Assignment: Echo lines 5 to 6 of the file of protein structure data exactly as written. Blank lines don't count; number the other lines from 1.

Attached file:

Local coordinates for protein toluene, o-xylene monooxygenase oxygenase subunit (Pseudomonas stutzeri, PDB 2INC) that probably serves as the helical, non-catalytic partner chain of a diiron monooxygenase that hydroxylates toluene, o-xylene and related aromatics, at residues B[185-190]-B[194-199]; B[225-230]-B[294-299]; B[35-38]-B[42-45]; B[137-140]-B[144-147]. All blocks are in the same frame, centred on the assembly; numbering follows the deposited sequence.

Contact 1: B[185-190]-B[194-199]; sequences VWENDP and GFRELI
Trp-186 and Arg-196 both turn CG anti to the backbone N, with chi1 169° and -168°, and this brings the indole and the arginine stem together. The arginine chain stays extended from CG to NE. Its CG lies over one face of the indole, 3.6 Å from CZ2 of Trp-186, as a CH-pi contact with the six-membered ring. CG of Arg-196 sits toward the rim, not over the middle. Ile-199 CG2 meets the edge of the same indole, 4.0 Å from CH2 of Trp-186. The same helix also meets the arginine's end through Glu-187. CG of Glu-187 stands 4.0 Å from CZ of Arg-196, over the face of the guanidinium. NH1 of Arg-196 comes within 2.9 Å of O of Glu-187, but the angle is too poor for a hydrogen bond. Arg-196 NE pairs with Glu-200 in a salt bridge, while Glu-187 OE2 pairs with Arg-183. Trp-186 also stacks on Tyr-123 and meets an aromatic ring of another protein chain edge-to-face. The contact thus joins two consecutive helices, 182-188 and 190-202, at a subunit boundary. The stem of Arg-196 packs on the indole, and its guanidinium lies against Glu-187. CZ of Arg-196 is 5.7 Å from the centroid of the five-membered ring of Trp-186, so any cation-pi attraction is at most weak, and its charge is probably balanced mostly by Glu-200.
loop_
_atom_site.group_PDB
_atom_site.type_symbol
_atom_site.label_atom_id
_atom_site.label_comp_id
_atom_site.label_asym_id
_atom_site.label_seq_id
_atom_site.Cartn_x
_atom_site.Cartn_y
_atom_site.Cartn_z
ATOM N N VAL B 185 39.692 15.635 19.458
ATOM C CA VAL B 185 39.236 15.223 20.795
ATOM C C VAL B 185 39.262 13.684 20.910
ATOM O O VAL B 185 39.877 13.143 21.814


_atom_site.group_PDB
_atom_site.type_symbol